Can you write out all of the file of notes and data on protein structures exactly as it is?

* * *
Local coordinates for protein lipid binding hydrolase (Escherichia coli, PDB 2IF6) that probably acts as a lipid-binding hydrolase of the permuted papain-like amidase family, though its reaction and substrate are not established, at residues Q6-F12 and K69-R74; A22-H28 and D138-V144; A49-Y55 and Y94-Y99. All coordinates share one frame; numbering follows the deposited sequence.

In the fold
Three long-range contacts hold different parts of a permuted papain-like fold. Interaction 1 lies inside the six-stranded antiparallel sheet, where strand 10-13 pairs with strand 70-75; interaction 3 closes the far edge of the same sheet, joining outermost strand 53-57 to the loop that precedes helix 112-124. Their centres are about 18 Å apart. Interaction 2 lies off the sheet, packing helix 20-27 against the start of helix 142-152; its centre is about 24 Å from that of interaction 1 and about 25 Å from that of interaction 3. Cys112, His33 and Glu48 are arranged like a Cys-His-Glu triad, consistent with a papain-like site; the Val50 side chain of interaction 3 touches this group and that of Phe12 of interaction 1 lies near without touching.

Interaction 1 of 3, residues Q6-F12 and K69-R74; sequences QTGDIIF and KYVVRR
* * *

Local coordinates for protein lipid binding hydrolase (Escherichia coli, PDB 2IF6) that probably acts as a lipid-binding hydrolase of the permuted papain-like amidase family, though its reaction and substrate are not established, at residues Q6-F12 and K69-R74; A22-H28 and D138-V144; A49-Y55 and Y94-Y99. All coordinates share one frame; numbering follows the deposited sequence.

In the fold
Three long-range contacts hold different parts of a permuted papain-like fold. Interaction 1 lies inside the six-stranded antiparallel sheet, where strand 10-13 pairs with strand 70-75; interaction 3 closes the far edge of the same sheet, joining outermost strand 53-57 to the loop that precedes helix 112-124. Their centres are about 18 Å apart. Interaction 2 lies off the sheet, packing helix 20-27 against the start of helix 142-152; its centre is about 24 Å from that of interaction 1 and about 25 Å from that of interaction 3. Cys112, His33 and Glu48 are arranged like a Cys-His-Glu triad, consistent with a papain-like site; the Val50 side chain of interaction 3 touches this group and that of Phe12 of interaction 1 lies near without touching.

Interaction 1 of 3, residues Q6-F12 and K69-R74; sequences QTGDIIF and KYVVRR